“Thinking about this building, if it could write it’s own book, it would be a world best seller. It would put a smile on your face, it would bring a tear to your eye and a warm feeling in your heart. Thank you Birch River School for all the memories.”
Rick Wowchuk
Teacher – 1982-1990
Wowchuk shared many stories of his time in Birch River, with a lot of memories of school activities that perhaps would be frowned upon in a modern school system.
“I remember one time we made rocket fuel, and I had to stop by the science lab to check if there was still a black patch on the ceiling from where the rocket took off.”
Wowchuk also shared how there were a lot of friendships formed between the people who attended and worked at that school.
“The friendships built there just seems to be forever,” he said.
Chae Tucker
Grade 6 student
“Something I remember is the end of the year trip with Mrs. Peterson,” said Tucker in a letter read by Smith. “We went to Regina, played laser tag and watched a movie.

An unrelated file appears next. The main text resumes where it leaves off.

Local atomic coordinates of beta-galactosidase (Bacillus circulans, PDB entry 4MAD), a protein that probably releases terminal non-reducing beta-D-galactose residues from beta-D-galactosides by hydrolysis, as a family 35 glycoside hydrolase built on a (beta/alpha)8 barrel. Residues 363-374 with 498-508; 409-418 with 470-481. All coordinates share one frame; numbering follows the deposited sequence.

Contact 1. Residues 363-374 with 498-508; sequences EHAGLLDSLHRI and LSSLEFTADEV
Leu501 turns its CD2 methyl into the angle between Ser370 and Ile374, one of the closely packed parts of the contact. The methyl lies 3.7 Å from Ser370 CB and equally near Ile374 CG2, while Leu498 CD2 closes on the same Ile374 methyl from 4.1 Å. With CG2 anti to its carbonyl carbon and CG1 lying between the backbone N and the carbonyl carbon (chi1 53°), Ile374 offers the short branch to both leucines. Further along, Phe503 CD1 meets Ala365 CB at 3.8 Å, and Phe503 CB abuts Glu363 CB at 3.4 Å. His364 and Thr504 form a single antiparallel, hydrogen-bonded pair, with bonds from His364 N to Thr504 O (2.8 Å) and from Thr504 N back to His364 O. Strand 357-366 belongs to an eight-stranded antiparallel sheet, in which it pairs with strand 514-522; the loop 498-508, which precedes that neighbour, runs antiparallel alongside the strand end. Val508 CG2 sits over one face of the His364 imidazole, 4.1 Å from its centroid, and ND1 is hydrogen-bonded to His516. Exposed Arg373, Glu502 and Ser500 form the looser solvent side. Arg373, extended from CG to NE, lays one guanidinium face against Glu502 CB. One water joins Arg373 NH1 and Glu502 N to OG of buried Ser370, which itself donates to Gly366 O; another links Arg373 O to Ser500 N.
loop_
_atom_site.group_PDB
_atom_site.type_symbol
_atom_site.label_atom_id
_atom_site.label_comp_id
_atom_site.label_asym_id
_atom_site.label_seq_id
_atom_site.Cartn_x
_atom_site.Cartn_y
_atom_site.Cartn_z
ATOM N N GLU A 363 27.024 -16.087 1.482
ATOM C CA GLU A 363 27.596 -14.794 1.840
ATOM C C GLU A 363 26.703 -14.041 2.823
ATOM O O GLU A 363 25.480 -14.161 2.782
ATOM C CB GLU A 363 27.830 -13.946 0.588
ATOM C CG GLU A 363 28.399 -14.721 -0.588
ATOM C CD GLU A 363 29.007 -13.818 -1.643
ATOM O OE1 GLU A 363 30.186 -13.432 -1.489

“Part of what I am going to miss about this school is that it is my only school and my second home. It is always going to be a part of me and part of my childhood.”
Jake Warkentin
Principal – 1982-85
Teacher prior
While Jake Warkentin and his wife, Betty, were not able to personally attend the gathering, he was able to share a few memories in a letter delivered by Smith.
His letter opened by stating how difficult it was to share only a few memories when many were flooding his mind.
“Mr. Lamb retired in 1980 and felt I was ready to take his place,” said Warkentin. “I asked him for some advice and the best advice he said he could give me was, ‘When you leave the school at night, lock the door, and forget about school until the next day.’ Good advice...not easy to follow! I did learn a few things before moving on in 1985.
“I learned that the real boss of a school is really the secretary. Mrs. Stella Chmelowski patiently trained me each time I walked into the office. She knew the bottom line of the budget, where to order materials for the best prices, the names of each parent, which teachers I needed to stroke or push and where to look for stuff in the filing cabinets. She knew it all. She actually made me look good.